The Spenserian knight with the most straightforward ‘Pilgrim’s Progress’ kind of career is the Red Cross Knight in the first book of The Faerie Queene, the ‘Legend of Holiness’. The Red Cross Knight’s quest intersects at various points with themes and motifs from the Virgilian story of Aeneas. After overcoming the temptations of pride and despair, and the lures of a false woman, Red Cross is prepared for his final duel with the dragon by being taught repentance and the way to heavenly bliss in the House of Holiness, culminating in a vision from the Mount of Contemplation of the celestial Jerusalem, the final goal of his pilgrimage, and a city which, Red Cross acknowledges, outshines the Fairy Queen’s earthly city, Cleopolis (‘Glory City’), another name for London, the Troynovant, ‘New Troy’, founded by the Trojan Brut. Spenser’s ‘Legend of Holiness’ overgoes the secular goals of the Aeneid. The book also adds a supplement to the ending of Virgil’s epic in the manner of Vegio’s Book 13, since it continues for a canto after the climactic slaying of the dragon in Canto 11 with an account of the following celebrations, and the betrothal of Red Cross to Una.

The modern hero

Modern Virgilian criticism has largely turned away from laudatory or philosophical readings of the character of Aeneas, and emphasized instead his backslidings, his moments of weakness and doubt, with a perhaps disproportionate focus on the hero’s lethal outburst of anger at the very end of the poem. In part this fashion has been politically determined, by a sometimes visceral reaction against the idea that Virgil might have written up a hero as a panegyrical foreshadowing of Augustus. In part it reflects a wish to claim for Virgil’s hero the complexities and frailties of the twentieth-century human condition as diagnosed by psychoanalysis, existentialism and the modern and post-modern novel. A recent book by the Italian classical scholar Guido Paduano on ‘The birth of the hero’29 sees a movement towards modernity in a comparison of the Homeric Achilles and Odysseus with the Virgilian Aeneas. Paduano’s gaze lights not on Aeneas’ outburst of anger at the end of the Aeneid, but on the moment immediately preceding, as Aeneas hesitates (12.940 cunctantem) whether or not to kill Turnus, a moment of hesitation that is indeed the most striking divergence from the Homeric model, the duel of Achilles and Hector. Paduano (198) makes a connection with the First Player’s rehearsal of ‘Aeneas’ tale to Dido’ in Shakespeare’s Hamlet, the point at which Pyrrhus is briefly distracted from striking Priam: II.ii.419–24 ‘For, lo! his sword, | Which was declining on the milky head | Of reverend Priam, seem’d i’th’air to stick. | So, as a painted tyrant, Pyrrhus stood | And, like a neutral to his will and matter, | Did nothing.’ Within the structure of the Aeneid modern critics perceive a ring between the merciless killing in Book 2 by Pyrrhus, the son of Achilles, of, firstly, a son of Priam, Polites, and then Priam himself, and the killing by the ‘new Achilles’, Aeneas, of another son with an aged father, Turnus, at the end of Book 12. Do Shakespeare’s hyper-sensitive literary antennae register that connection? Be that as it may, within the economy of Shakespeare’s own play, the image of a momentarily frozen Pyrrhus mirrors the incapacity to act of Hamlet, often seen as the most modern of Shakespeare’s characters. Paduano generalizes to the following statement: ‘In the last moment of unease suffered by Aeneas before his victory may be glimpsed an unease constitutive of the human condition.’ On the dust-jacket this has become a sales point: ‘the “all too human” Aeneas, torn apart by the contradictions of a modern society’.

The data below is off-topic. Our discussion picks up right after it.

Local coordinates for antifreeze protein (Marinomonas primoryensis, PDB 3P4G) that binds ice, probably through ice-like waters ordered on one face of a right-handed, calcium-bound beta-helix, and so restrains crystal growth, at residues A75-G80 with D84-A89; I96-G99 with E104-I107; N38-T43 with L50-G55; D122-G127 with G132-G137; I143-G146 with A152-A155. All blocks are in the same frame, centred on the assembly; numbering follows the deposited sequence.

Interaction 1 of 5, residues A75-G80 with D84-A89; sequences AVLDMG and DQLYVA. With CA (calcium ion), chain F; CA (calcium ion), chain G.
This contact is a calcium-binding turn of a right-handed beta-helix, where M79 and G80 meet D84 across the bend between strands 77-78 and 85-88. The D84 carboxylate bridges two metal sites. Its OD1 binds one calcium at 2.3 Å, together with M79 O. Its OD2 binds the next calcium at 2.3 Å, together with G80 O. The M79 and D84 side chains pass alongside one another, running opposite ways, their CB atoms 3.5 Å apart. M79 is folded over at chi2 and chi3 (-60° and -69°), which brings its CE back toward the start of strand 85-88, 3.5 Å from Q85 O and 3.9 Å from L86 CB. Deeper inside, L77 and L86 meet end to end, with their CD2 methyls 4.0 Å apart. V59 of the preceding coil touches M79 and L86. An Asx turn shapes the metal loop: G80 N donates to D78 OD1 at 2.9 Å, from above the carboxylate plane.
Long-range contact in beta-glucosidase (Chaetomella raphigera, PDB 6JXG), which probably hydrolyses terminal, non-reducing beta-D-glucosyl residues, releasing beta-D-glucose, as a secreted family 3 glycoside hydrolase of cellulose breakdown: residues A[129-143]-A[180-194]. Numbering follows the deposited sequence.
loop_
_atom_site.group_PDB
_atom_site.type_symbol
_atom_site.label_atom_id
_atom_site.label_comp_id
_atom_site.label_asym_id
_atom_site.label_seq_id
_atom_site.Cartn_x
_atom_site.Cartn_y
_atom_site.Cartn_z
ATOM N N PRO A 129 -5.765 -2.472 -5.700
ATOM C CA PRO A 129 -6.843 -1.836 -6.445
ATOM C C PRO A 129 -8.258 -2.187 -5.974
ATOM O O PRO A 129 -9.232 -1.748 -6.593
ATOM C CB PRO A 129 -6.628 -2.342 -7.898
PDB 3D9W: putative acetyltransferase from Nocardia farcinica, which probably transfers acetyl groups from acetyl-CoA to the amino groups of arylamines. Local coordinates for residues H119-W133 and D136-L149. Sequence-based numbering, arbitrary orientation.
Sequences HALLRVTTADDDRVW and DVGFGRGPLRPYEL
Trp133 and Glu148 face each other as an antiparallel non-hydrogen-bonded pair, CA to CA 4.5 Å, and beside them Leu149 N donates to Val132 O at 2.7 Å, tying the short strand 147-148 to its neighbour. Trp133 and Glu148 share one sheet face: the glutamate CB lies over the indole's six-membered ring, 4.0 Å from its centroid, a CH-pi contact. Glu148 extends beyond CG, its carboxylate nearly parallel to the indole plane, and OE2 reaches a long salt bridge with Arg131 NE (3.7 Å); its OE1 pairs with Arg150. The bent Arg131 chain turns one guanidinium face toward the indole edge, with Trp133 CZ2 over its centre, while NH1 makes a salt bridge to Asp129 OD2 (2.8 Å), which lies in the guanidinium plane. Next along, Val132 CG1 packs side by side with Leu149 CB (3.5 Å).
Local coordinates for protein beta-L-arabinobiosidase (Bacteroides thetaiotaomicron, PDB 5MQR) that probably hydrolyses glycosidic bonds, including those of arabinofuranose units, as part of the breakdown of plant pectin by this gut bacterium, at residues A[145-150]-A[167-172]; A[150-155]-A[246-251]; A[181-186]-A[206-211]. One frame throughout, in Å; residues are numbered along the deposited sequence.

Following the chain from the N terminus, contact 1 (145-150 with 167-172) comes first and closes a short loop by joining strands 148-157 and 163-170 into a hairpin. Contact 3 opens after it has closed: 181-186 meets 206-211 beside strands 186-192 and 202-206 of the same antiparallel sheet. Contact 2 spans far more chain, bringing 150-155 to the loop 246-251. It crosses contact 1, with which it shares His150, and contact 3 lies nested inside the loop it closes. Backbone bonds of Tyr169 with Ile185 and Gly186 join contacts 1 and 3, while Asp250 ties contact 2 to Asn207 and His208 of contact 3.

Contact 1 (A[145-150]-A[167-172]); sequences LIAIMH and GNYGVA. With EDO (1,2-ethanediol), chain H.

The foregrounding of a doubting and hesitant Aeneas, and the attention to the end of the poem, have been reinforced, consciously or not, by the famous doubt said to have been experienced by his creator Virgil at the end of his life, according to the story that in his final illness he asked that the Aeneid be burnt.30 A kind of autobiographical allegory of the poem’s hero has become fashionable recently thanks to metapoetical and self-reflexive readings.31 There is a rudimentary foreshadowing of this approach in the tendency in ancient lives to find biographical details in poets’ works. An extreme example from the beginning of the Renaissance, forced out by an especially close bond of sympathy between an early modern writer and Virgil, is the comment written by Petrarch in the margin of his text of Virgil against the last line of the Aeneid (‘with a groan his life fled indignant down to the shades’): ‘Virgil, you were too accurate a prophet of your own fate; for as you spoke these words, your life too deserted you, also fleeing indignant, if I am not mistaken.’

An intermittent identification of Virgil with his hero helps to structure the mental journeying of the dying poet in Hermann Broch’s The Death of Virgil (1945), a novel described by George Steiner as ‘represent[ing] the only genuine technical advance that fiction has made since Ulysses’.32 In the second of the novel’s four movements, ‘Fire – The Descent’, Virgil experiences a katabasis which merges into an apocalyptic vision of burning cities. Here perhaps is another example of a creative writer feeling connections within the Aeneid on the pulse: Michael Putnam and others have drawn attention to the infernal quality of Aeneas’ experiences on the night of the sack of Troy in Aeneid 2, whose final catastrophe, as Aeneas makes his way out of the burning city, is the loss of his wife, a repetition of Orpheus’ loss of Eurydice in the fourth Georgic.33 In a further association on the part of Broch the fires of the burning cities become the fires of rebirth, but what may be reborn is nothing so earthly as the creation of new cities in Italy out of the ashes of Troy. In the dying Virgil’s mind the thought is followed by an urgent whispering that everything that has served a false life must disappear, that all of Virgil’s writings must be burned. Like Aeneas, Broch’s Virgil is also an exile, journeying to a place even more unknown than is Italy to Aeneas, a place that transcends Virgil’s own time and place in Augustan Rome, and for the expression of which his own poetic art falls hopelessly short. Virgil’s loss of control over his own poem, and the failure of communication, are the prelude to a final movement to reintegration as Virgil undergoes another journey through the Underworld, but this time reaching a Garden of Eden where the fourth Eclogue becomes a Christian reality. Broch’s take on Virgil is profoundly indebted to Theodor Haecker’s view of Virgil as ‘a soul Christian by nature’ (anima naturaliter Christiana: see Chapter 6, pp. 143–7), and in fact shows little evidence of any detailed immersion in the text of the Aeneid itself.